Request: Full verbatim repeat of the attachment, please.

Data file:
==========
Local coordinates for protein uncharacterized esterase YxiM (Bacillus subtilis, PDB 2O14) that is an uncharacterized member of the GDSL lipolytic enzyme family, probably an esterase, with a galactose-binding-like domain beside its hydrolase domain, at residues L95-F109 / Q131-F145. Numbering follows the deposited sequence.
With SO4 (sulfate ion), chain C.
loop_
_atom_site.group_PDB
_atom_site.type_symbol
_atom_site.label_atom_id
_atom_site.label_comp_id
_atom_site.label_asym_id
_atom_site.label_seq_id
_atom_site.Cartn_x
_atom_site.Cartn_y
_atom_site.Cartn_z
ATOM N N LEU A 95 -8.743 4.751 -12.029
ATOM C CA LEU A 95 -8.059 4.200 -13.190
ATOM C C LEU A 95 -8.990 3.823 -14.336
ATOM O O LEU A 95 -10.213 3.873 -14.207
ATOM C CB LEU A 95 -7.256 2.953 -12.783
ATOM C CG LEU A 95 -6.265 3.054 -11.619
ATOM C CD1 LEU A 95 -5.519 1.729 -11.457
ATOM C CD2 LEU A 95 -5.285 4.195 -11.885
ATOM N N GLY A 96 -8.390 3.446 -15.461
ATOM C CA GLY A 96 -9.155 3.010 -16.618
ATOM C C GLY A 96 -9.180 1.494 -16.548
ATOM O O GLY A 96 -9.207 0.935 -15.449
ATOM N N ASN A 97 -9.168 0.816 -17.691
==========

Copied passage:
Local coordinates for protein uncharacterized esterase YxiM (Bacillus subtilis, PDB 2O14) that is an uncharacterized member of the GDSL lipolytic enzyme family, probably an esterase, with a galactose-binding-like domain beside its hydrolase domain, at residues L95-F109 / Q131-F145. Numbering follows the deposited sequence.
With SO4 (sulfate ion), chain C.
loop_
_atom_site.group_PDB
_atom_site.type_symbol
_atom_site.label_atom_id
_atom_site.label_comp_id
_atom_site.label_asym_id
_atom_site.label_seq_id
_atom_site.Cartn_x
_atom_site.Cartn_y
_atom_site.Cartn_z
ATOM N N LEU A 95 -8.743 4.751 -12.029
ATOM C CA LEU A 95 -8.059 4.200 -13.190
ATOM C C LEU A 95 -8.990 3.823 -14.336
ATOM O O LEU A 95 -10.213 3.873 -14.207
ATOM C CB LEU A 95 -7.256 2.953 -12.783
ATOM C CG LEU A 95 -6.265 3.054 -11.619
ATOM C CD1 LEU A 95 -5.519 1.729 -11.457
ATOM C CD2 LEU A 95 -5.285 4.195 -11.885
ATOM N N GLY A 96 -8.390 3.446 -15.461
ATOM C CA GLY A 96 -9.155 3.010 -16.618
ATOM C C GLY A 96 -9.180 1.494 -16.548
ATOM O O GLY A 96 -9.207 0.935 -15.449
ATOM N N ASN A 97 -9.168 0.816 -17.691